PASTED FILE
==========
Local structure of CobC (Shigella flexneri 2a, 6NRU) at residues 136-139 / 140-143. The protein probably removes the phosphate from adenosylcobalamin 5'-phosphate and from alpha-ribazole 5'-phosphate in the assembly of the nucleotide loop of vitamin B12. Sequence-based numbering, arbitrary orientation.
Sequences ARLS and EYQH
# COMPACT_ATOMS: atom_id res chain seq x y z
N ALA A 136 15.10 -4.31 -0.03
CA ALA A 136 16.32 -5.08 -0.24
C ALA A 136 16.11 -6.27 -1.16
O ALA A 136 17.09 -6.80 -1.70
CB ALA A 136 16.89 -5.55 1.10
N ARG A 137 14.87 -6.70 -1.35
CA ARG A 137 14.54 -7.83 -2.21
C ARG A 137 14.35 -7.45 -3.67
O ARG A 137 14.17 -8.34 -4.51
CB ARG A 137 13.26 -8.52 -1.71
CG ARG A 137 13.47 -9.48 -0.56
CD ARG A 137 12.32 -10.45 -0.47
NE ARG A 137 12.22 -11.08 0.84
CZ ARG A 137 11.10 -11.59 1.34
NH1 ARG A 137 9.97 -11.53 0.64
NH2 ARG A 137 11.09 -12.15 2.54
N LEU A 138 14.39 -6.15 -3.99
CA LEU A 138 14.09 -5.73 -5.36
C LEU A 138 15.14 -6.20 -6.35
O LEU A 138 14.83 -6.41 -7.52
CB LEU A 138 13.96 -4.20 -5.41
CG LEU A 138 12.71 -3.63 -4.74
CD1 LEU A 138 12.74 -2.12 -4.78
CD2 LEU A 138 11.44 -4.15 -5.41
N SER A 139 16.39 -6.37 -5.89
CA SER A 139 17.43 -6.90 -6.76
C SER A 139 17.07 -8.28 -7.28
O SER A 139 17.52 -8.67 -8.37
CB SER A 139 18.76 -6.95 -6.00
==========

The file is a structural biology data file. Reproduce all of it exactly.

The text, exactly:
Local structure of CobC (Shigella flexneri 2a, 6NRU) at residues 136-139 / 140-143. The protein probably removes the phosphate from adenosylcobalamin 5'-phosphate and from alpha-ribazole 5'-phosphate in the assembly of the nucleotide loop of vitamin B12. Sequence-based numbering, arbitrary orientation.
Sequences ARLS and EYQH
# COMPACT_ATOMS: atom_id res chain seq x y z
N ALA A 136 15.10 -4.31 -0.03
CA ALA A 136 16.32 -5.08 -0.24
C ALA A 136 16.11 -6.27 -1.16
O ALA A 136 17.09 -6.80 -1.70
CB ALA A 136 16.89 -5.55 1.10
N ARG A 137 14.87 -6.70 -1.35
CA ARG A 137 14.54 -7.83 -2.21
C ARG A 137 14.35 -7.45 -3.67
O ARG A 137 14.17 -8.34 -4.51
CB ARG A 137 13.26 -8.52 -1.71
CG ARG A 137 13.47 -9.48 -0.56
CD ARG A 137 12.32 -10.45 -0.47
NE ARG A 137 12.22 -11.08 0.84
CZ ARG A 137 11.10 -11.59 1.34
NH1 ARG A 137 9.97 -11.53 0.64
NH2 ARG A 137 11.09 -12.15 2.54
N LEU A 138 14.39 -6.15 -3.99
CA LEU A 138 14.09 -5.73 -5.36
C LEU A 138 15.14 -6.20 -6.35
O LEU A 138 14.83 -6.41 -7.52
CB LEU A 138 13.96 -4.20 -5.41
CG LEU A 138 12.71 -3.63 -4.74
CD1 LEU A 138 12.74 -2.12 -4.78
CD2 LEU A 138 11.44 -4.15 -5.41
N SER A 139 16.39 -6.37 -5.89
CA SER A 139 17.43 -6.90 -6.76
C SER A 139 17.07 -8.28 -7.28
O SER A 139 17.52 -8.67 -8.37
CB SER A 139 18.76 -6.95 -6.00